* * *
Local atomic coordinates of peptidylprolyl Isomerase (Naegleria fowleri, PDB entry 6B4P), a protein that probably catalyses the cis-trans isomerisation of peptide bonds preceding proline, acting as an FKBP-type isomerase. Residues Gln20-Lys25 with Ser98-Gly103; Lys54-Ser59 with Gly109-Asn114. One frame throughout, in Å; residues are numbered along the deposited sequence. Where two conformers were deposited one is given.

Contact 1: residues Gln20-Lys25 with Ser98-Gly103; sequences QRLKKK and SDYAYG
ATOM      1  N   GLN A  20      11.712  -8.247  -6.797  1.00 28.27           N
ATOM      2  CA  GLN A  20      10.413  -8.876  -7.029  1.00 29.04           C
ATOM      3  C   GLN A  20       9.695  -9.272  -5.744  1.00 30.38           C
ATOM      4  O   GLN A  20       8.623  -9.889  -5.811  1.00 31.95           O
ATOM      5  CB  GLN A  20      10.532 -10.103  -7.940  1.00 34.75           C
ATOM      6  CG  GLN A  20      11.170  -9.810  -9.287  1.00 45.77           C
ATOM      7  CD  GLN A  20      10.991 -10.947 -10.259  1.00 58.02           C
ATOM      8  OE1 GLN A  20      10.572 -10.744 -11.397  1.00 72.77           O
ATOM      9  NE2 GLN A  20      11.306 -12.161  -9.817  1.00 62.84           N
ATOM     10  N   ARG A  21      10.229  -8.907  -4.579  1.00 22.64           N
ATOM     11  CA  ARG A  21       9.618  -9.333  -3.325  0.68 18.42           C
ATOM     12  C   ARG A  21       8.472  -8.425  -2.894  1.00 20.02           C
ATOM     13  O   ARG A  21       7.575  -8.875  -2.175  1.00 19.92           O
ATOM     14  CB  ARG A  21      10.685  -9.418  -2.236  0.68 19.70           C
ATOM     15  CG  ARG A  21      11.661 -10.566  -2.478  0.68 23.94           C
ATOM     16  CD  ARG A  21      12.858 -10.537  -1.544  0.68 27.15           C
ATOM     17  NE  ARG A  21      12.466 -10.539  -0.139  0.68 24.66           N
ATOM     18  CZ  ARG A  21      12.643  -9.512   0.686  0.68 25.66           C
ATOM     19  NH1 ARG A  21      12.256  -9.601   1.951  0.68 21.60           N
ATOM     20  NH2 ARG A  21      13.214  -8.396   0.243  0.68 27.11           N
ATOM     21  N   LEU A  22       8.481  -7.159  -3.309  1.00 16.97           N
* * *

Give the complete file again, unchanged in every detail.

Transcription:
Local atomic coordinates of peptidylprolyl Isomerase (Naegleria fowleri, PDB entry 6B4P), a protein that probably catalyses the cis-trans isomerisation of peptide bonds preceding proline, acting as an FKBP-type isomerase. Residues Gln20-Lys25 with Ser98-Gly103; Lys54-Ser59 with Gly109-Asn114. One frame throughout, in Å; residues are numbered along the deposited sequence. Where two conformers were deposited one is given.

Contact 1: residues Gln20-Lys25 with Ser98-Gly103; sequences QRLKKK and SDYAYG
ATOM      1  N   GLN A  20      11.712  -8.247  -6.797  1.00 28.27           N
ATOM      2  CA  GLN A  20      10.413  -8.876  -7.029  1.00 29.04           C
ATOM      3  C   GLN A  20       9.695  -9.272  -5.744  1.00 30.38           C
ATOM      4  O   GLN A  20       8.623  -9.889  -5.811  1.00 31.95           O
ATOM      5  CB  GLN A  20      10.532 -10.103  -7.940  1.00 34.75           C
ATOM      6  CG  GLN A  20      11.170  -9.810  -9.287  1.00 45.77           C
ATOM      7  CD  GLN A  20      10.991 -10.947 -10.259  1.00 58.02           C
ATOM      8  OE1 GLN A  20      10.572 -10.744 -11.397  1.00 72.77           O
ATOM      9  NE2 GLN A  20      11.306 -12.161  -9.817  1.00 62.84           N
ATOM     10  N   ARG A  21      10.229  -8.907  -4.579  1.00 22.64           N
ATOM     11  CA  ARG A  21       9.618  -9.333  -3.325  0.68 18.42           C
ATOM     12  C   ARG A  21       8.472  -8.425  -2.894  1.00 20.02           C
ATOM     13  O   ARG A  21       7.575  -8.875  -2.175  1.00 19.92           O
ATOM     14  CB  ARG A  21      10.685  -9.418  -2.236  0.68 19.70           C
ATOM     15  CG  ARG A  21      11.661 -10.566  -2.478  0.68 23.94           C
ATOM     16  CD  ARG A  21      12.858 -10.537  -1.544  0.68 27.15           C
ATOM     17  NE  ARG A  21      12.466 -10.539  -0.139  0.68 24.66           N
ATOM     18  CZ  ARG A  21      12.643  -9.512   0.686  0.68 25.66           C
ATOM     19  NH1 ARG A  21      12.256  -9.601   1.951  0.68 21.60           N
ATOM     20  NH2 ARG A  21      13.214  -8.396   0.243  0.68 27.11           N
ATOM     21  N   LEU A  22       8.481  -7.159  -3.309  1.00 16.97           N